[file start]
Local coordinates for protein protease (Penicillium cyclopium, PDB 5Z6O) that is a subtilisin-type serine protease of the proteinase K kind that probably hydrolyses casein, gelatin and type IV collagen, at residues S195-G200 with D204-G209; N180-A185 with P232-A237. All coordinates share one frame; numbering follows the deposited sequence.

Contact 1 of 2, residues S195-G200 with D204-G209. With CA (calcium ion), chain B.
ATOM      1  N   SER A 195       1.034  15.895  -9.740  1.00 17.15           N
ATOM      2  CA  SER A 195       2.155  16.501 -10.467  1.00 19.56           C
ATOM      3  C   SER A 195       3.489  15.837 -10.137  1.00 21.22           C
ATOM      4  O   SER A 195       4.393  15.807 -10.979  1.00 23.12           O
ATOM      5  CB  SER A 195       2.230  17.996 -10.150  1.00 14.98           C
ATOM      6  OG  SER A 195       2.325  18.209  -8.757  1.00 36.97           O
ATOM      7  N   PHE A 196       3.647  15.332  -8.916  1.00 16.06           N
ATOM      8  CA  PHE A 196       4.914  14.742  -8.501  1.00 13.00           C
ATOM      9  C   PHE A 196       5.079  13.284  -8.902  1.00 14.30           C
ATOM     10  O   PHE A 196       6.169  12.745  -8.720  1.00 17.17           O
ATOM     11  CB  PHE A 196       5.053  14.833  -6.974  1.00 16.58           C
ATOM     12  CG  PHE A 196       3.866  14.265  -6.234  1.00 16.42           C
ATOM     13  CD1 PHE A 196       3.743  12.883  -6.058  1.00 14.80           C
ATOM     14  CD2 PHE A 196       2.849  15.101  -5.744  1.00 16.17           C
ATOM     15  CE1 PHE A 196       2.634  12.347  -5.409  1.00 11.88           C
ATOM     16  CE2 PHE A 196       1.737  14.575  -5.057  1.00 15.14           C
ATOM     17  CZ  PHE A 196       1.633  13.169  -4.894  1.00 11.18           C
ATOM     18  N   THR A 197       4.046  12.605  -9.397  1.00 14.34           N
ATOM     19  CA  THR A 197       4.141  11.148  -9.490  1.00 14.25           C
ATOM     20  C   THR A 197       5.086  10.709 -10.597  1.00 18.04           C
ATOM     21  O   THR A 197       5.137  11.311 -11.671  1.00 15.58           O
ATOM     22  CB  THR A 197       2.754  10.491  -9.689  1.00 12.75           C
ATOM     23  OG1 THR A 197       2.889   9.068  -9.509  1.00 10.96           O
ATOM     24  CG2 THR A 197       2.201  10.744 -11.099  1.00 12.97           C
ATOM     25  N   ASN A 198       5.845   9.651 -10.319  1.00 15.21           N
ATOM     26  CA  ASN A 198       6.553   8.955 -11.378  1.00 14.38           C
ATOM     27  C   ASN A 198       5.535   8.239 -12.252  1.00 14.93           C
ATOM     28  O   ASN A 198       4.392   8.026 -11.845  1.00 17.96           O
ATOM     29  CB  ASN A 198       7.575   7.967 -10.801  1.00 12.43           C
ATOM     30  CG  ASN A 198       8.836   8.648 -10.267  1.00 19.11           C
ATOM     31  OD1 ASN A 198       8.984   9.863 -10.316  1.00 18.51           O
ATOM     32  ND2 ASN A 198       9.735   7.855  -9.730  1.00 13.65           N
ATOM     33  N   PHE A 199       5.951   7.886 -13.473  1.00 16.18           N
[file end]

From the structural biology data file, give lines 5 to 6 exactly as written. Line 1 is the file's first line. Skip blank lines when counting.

ATOM      3  C   SER A 195       3.489  15.837 -10.137  1.00 21.22           C
ATOM      4  O   SER A 195       4.393  15.807 -10.979  1.00 23.12           O